There was a measured, but constant stream of food being served from the kitchen by various chefs at all times. Rarely did we not have a dish in front of us to eat, and a few times we had multiple. It was never overwhelming, and it was always delicious.
I would highly recommend splitting everything at Gunshow, not because the portion sizes are huge (they’re appropriately sized, actually), but because that is the best way to try almost everything on the menu without filling up too quickly. Plus, it also helps with keeping the cost of the meal (which can skyrocket if you’re not careful) down a bit.
I won’t go into detail about every single thing that we ate, because everything was fantastic and I would end up either repeating myself or running out of descriptive words worthy of the food at Gunshow (also because, this was months ago and I don’t remember everything as perfectly as I did immediately after). However, I will call out a few favorites.
(This is very difficult. It’s like picking your favorite dishes from a restaurant where you liked everything.)
The Japanese Curry Udon Noodles were very interesting; good interesting. I’m not a huge fan of curry, but I do like udon (I do like this kind of Curry though). Much to my surprise and enjoyment, the Indian and Japanese flavors worked very well together. I kept going back for a little more of this dish, which was fine because it was our largest entree of the evening.
The Pan Seared Salmon was excellent. The skin was crispy, the salmon was cooked through perfectly and practically melted when you took a bite, and creamed turnips are always a winner in my book. There wasn’t anything outlandish or crazy about this entree, but it was executed to absolute perfection. Sometimes precision and technique are the most impressive.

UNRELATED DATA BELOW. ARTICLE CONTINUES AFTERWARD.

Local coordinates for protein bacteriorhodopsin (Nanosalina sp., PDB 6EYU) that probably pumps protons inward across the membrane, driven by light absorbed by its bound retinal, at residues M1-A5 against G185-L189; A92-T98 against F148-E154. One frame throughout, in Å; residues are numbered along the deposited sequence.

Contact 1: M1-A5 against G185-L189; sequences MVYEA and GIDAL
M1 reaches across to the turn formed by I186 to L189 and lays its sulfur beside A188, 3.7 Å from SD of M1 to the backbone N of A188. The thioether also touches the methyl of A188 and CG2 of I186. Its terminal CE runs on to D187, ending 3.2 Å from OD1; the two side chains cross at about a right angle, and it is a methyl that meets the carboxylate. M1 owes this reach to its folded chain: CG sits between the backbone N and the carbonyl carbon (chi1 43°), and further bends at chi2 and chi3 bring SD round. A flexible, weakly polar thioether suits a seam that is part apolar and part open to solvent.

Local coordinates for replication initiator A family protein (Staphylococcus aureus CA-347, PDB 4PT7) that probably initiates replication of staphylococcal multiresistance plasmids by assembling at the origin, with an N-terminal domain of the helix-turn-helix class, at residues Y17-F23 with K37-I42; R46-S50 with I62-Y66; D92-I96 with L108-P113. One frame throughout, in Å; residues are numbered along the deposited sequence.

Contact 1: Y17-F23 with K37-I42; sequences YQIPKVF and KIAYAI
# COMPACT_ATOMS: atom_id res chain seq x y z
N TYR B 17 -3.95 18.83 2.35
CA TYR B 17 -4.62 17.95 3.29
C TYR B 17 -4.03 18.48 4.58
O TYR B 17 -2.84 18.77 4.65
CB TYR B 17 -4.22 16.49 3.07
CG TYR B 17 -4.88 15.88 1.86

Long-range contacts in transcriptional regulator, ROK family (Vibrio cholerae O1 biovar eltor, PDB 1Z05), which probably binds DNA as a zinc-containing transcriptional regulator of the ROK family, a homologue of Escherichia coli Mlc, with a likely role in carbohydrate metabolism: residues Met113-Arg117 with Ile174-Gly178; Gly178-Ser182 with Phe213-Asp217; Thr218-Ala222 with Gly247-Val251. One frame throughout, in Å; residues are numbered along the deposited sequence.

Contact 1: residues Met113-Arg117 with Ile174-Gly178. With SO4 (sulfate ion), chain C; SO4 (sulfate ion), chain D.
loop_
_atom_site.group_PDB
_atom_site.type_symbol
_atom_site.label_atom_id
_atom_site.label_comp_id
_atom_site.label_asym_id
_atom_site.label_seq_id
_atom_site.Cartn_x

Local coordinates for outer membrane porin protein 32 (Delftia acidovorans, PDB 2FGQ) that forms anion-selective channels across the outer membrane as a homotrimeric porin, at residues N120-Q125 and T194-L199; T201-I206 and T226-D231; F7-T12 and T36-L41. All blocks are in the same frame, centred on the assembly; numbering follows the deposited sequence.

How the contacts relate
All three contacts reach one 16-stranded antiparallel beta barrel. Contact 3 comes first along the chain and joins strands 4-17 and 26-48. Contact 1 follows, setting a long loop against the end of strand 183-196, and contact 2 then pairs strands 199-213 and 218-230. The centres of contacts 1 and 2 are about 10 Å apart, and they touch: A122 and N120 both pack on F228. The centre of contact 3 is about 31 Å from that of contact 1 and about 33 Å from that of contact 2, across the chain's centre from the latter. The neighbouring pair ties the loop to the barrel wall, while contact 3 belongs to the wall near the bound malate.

The Sweet Potato Bisque. Oh, that Sweet Potato Bisque. It was so smooth and velvety. But then you add the sweetness from the toasted marshmallow and the texture from the pepitas and the sweet potato chips and it is on a whole other level. It’s sweet potato casserole, but soup! If pressed to pick a favorite, this would be it. It’s unique and different, while remaining familiar. Beautiful.
The Sweet Potato Bisque was also my favorite dish to watch being made without any context. First, the chef would pipe down a white substance. Then she would briefly torch them, at which point you look down to the menu to figure out which dish would possibly need a torch. Next, the pepitas and the rest of the garnish. Right before she finishes the dish by pouring in its namesake, you realize that IT’S THE SWEET POTATO BISQUE! I don’t know about you, but I got irrationally excited about that. It’s the little things.
Lastly, I need to talk about dessert. Dessert and drinks are the only things on the menu that are not automatically brought around to every table. When the waiter was going over the three dessert options, I was not convinced that we would be getting dessert at all. We had already had sweet potato during dinner (so, nix the Sweet Potato Custard), I wasn’t in love with the Milk Chocolate Mousse with financier, coffee, lavender, and almond (I believe you should be in love with a dessert to order it), but most importantly, Banana Pudding is a BIG deal in my family, and where I come from, “warm” banana pudding is fighting words.
Needless to say, the waiter eased our reservations and we ordered the only item on the menu that had stayed on the menu since Gunshow opened it’s kitchen, the Warm Old Fashioned Banana Pudding.
I love ranking things almost as much as I love banana pudding and the Warm Old Fashioned Banana Pudding from Gunshow is in my top 4. The “warm” part of the banana pudding is in reference to the torched merengue on top of the pudding, otherwise, it’s just like the banana puddings that you’re used to, but better. After ending the meal with this banana pudding, it’s clear how it managed to be the solitary mainstay on a menu that changes daily: it’s a great banana pudding. Simple as that.
I said it towards the beginning of this post, but it bears repeating; dining at Gunshow was one of the best experiences of my life. Every single thing about it surpassed my 3-year-old expectations (and trust me, I can blow expectations waaaaaay out of proportion). Don’t make the same mistake that I did by putting off dining at Gunshow, because you’ll be kicking yourself saying, “I should have listened to that random blogger person that I read that one time” after you do.
Gunshow has moved on from the top of my “Places I Want to Go to” list to solidly at the top of “Places You HAVE to Go to” list. It should make itself comfortable, because it won’t be going anywhere for a long, long time.
Now, I just have to figure out what takes the newly vacated space atop the “Places to Go to” list…